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How to Work for a (Much) Younger Boss

Getting mad that a kid’s in charge gets you nowhere

Baby bottle with World's Best Boss written on the side
Paul Spella (Source: Getty Images)

Most of us grew up believing older folks always had the authority. But “seniority” hasn’t been a thing for a long time. In fact, younger people managing older workers has become so common that academics even slapped a name on it: “age-inverse supervisory relationships.”

“America is a youth-oriented culture,” says Rick Brinkman, M.D., coauthor of the management classic Dealing With People You Can’t Stand. “Other cultures like Japan and India have rigid age hierarchies, but here it’s common to want younger people in positions of authority. Whether that works or not, it all comes down to how you react to it.”

That reaction is often … unproductive. A recent University of Cambridge study of 61 companies showed the difference in age-inverse supervisory situations was directly related to negative emotions. The larger the age gap — the younger the boss and the older the employee — the more likely the subordinate will have feelings of “anger, fear and disgust.”

So how to deal with a Doogie Howser in charge? Brinkman recommends looking at yourself rather than your boss.

Are you comparing your skills to your boss’?

“This is tied right to ego,” Brinkman says. “It might not be as much of an issue if you have very different jobs — you’re a first baseman and your boss is a pitcher. But it’s tough comparing yourself to another and coming up short.”

It’s an a) or b) situation.

  1. If you can honestly say you have the better skill set, how can you help your boss? Are you willing to teach one for the team? Are you willing to approach them and share information? Are you willing to help them improve?
  2. If your boss is an ace in your field, what can you learn from this younger person? What can they show you about doing your job better? That’s the ego test.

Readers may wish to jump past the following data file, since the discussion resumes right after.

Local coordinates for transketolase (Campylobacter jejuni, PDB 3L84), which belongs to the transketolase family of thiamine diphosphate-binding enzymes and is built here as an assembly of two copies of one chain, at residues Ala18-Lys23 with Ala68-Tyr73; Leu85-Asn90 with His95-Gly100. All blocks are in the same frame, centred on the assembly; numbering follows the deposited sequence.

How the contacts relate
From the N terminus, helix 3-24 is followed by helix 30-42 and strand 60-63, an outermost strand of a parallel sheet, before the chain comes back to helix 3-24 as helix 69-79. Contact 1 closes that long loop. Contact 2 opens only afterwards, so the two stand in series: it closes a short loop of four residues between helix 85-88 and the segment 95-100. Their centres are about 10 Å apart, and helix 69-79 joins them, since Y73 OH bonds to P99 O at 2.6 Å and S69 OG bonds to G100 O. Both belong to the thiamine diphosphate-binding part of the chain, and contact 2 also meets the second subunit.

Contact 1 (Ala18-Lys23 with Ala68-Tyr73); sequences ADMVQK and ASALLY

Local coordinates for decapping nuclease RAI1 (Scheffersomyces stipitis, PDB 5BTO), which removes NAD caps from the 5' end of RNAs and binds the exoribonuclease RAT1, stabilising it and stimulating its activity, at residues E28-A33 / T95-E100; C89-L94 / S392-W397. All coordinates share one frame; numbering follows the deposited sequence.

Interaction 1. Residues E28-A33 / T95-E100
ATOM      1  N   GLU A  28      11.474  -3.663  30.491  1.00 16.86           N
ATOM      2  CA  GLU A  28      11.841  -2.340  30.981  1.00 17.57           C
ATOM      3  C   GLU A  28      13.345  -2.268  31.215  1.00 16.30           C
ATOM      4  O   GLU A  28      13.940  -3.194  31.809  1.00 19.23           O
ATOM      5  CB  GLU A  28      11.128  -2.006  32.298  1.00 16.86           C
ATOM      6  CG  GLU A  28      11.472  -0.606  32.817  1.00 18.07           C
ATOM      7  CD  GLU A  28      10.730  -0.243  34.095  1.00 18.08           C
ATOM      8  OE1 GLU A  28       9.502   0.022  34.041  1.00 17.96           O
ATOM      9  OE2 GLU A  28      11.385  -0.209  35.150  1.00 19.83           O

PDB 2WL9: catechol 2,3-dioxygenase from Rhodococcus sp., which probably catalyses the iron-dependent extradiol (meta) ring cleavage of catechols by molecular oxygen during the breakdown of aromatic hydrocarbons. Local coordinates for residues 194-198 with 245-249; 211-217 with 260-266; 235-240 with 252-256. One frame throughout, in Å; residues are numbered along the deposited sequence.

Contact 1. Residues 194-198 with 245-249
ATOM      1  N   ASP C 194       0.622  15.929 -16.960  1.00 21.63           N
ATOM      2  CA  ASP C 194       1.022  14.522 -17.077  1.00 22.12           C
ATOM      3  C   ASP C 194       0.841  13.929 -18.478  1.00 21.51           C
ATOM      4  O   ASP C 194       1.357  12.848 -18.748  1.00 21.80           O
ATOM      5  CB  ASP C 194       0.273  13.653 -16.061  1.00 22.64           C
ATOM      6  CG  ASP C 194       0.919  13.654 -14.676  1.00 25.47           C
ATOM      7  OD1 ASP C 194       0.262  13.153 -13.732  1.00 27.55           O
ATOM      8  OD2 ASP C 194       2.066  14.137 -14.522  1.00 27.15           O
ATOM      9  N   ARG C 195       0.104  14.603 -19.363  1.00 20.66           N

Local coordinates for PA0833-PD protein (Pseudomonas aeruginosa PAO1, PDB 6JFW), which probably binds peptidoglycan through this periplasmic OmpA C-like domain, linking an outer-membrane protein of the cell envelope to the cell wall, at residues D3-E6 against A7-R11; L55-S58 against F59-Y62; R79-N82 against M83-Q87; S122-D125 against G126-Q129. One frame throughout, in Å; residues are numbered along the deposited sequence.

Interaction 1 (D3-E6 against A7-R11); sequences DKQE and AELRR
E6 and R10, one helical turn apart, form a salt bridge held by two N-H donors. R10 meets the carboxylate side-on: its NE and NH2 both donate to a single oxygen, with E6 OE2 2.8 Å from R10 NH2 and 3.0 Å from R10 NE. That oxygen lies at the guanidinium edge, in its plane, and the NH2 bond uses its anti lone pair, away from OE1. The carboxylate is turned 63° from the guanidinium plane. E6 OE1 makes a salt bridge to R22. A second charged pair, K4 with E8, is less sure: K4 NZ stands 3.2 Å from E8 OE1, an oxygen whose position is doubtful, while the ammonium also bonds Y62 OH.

Have you tried ‘blending’ in?

“It’s about rapport,” says Brinkman. Or, rather, finding common ground with your boss. Learning you grew up in the same place or realizing you follow the same teams are examples of blending.

Brinkman once had a patient dealing with a grumpy employee who intimidated her. “Everyone had pictures of family on their desks, but he had a picture of a T-Bird. I told her to ask about the car,” he says. “When she did, he lit up — ‘This is a 1964 Thunderbird blah blah blah.’ It completely changed the relationship.”

Every little piece of rapport builds on itself, he says, like a drop in a bucket that moves the relationship in the right direction.

What are your intentions?

People can read intent very easily, says Brinkman. What do your conversations with your boss sound like? Simple friendliness and enthusiasm in tone could change the dynamic. Look for opportunities to acknowledge when they do something good.

“Communication is like a phone number — you need all the digits in the right order to connect,” says Brinkman. “Intent is like the area code — it gets you in the right vicinity.”

Bottom line

You control much of the positivity between you and your young boss. That means even if you remain in a subordinate role, you both can give the other a “promotion” of respect.